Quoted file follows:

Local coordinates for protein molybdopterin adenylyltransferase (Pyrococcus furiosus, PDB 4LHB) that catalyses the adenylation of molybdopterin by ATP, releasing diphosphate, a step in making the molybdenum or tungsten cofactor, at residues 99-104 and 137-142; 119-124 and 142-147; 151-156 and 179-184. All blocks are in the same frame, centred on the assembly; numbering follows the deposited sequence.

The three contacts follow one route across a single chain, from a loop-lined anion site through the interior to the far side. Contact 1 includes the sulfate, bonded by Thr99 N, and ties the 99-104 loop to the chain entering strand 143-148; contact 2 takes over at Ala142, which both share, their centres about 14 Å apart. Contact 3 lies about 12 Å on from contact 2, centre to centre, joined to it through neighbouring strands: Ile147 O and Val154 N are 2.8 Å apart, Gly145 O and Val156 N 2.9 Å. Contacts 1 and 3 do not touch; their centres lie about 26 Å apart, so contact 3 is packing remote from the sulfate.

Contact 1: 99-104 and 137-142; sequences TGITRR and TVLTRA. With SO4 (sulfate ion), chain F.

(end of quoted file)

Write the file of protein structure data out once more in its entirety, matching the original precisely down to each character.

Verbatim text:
Local coordinates for protein molybdopterin adenylyltransferase (Pyrococcus furiosus, PDB 4LHB) that catalyses the adenylation of molybdopterin by ATP, releasing diphosphate, a step in making the molybdenum or tungsten cofactor, at residues 99-104 and 137-142; 119-124 and 142-147; 151-156 and 179-184. All blocks are in the same frame, centred on the assembly; numbering follows the deposited sequence.

The three contacts follow one route across a single chain, from a loop-lined anion site through the interior to the far side. Contact 1 includes the sulfate, bonded by Thr99 N, and ties the 99-104 loop to the chain entering strand 143-148; contact 2 takes over at Ala142, which both share, their centres about 14 Å apart. Contact 3 lies about 12 Å on from contact 2, centre to centre, joined to it through neighbouring strands: Ile147 O and Val154 N are 2.8 Å apart, Gly145 O and Val156 N 2.9 Å. Contacts 1 and 3 do not touch; their centres lie about 26 Å apart, so contact 3 is packing remote from the sulfate.

Contact 1: 99-104 and 137-142; sequences TGITRR and TVLTRA. With SO4 (sulfate ion), chain F.